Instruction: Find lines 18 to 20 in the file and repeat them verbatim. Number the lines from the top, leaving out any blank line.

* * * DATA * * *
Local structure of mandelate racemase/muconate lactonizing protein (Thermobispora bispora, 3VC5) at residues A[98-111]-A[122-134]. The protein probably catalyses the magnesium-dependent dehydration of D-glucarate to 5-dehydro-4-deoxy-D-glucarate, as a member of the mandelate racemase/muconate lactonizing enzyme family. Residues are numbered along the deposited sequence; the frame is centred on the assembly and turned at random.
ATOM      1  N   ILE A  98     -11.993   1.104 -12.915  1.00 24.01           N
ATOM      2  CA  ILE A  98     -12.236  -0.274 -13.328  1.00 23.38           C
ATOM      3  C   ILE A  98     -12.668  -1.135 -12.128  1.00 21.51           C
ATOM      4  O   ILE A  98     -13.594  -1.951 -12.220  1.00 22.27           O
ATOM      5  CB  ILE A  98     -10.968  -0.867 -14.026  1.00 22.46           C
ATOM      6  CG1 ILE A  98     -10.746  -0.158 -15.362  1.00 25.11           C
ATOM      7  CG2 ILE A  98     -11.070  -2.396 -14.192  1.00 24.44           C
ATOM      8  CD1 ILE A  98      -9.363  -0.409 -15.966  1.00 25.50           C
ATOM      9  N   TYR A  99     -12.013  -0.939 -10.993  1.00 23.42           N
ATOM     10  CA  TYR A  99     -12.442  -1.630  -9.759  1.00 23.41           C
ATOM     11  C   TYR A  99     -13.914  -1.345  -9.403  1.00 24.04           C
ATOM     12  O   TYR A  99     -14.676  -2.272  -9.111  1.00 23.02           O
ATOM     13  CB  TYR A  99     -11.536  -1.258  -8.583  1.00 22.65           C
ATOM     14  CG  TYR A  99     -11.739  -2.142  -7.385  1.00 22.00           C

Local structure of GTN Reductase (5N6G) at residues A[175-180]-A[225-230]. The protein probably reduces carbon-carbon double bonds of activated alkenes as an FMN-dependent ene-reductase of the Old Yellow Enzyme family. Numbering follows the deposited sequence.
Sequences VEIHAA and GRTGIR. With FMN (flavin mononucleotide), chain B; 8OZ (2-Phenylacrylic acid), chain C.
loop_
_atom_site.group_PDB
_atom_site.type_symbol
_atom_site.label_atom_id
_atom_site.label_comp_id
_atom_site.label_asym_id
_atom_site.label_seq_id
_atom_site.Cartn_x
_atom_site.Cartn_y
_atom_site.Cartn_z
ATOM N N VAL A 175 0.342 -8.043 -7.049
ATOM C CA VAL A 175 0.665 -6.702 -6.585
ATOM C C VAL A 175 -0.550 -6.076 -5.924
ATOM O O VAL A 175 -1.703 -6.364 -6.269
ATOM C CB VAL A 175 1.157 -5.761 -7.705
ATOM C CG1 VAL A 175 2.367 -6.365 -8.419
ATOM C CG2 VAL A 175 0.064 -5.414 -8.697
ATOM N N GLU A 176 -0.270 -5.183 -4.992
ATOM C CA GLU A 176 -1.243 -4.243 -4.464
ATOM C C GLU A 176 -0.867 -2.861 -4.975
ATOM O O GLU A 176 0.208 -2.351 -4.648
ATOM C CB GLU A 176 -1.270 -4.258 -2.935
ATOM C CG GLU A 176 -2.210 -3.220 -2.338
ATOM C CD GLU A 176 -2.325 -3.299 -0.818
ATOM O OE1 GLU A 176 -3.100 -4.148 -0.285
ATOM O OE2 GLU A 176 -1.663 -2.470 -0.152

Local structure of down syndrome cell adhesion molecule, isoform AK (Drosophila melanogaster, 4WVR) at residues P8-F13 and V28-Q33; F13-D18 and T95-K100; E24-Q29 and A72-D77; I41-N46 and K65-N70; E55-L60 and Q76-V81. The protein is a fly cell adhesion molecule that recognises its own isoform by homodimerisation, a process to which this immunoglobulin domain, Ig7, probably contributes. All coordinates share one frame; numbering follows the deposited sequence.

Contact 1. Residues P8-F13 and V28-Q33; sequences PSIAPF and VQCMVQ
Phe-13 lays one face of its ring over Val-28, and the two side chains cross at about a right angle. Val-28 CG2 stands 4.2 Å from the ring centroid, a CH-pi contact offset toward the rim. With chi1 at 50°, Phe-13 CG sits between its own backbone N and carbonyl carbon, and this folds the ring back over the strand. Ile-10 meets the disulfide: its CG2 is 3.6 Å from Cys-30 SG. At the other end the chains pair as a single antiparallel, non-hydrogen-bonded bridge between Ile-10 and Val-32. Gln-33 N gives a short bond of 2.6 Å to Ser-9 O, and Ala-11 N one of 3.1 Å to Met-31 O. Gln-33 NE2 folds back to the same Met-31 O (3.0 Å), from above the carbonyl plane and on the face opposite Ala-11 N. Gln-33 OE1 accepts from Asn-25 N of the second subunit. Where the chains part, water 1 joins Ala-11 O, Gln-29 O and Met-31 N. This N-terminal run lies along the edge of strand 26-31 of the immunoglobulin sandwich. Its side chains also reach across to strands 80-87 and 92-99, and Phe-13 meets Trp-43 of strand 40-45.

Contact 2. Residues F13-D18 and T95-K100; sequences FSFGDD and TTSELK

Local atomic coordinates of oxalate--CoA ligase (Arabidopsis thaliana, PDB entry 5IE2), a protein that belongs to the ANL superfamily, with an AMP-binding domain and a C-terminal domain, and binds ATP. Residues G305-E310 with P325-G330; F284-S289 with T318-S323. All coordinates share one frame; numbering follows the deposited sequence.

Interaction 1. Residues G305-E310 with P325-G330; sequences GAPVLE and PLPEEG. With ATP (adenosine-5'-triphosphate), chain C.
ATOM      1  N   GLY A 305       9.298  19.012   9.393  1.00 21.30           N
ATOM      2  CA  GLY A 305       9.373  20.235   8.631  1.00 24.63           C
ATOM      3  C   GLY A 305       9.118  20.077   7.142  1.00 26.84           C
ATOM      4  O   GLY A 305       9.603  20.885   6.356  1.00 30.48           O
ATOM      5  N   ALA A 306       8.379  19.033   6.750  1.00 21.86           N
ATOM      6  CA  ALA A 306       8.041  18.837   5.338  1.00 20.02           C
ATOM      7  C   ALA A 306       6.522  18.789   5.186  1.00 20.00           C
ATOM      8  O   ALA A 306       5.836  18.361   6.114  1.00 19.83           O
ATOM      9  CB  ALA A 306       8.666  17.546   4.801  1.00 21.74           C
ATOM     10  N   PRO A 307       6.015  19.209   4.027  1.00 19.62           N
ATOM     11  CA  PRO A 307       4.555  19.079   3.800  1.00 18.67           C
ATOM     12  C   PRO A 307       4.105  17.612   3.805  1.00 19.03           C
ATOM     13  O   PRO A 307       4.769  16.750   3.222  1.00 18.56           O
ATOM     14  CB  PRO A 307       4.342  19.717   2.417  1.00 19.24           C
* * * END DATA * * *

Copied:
loop_
_atom_site.group_PDB
_atom_site.type_symbol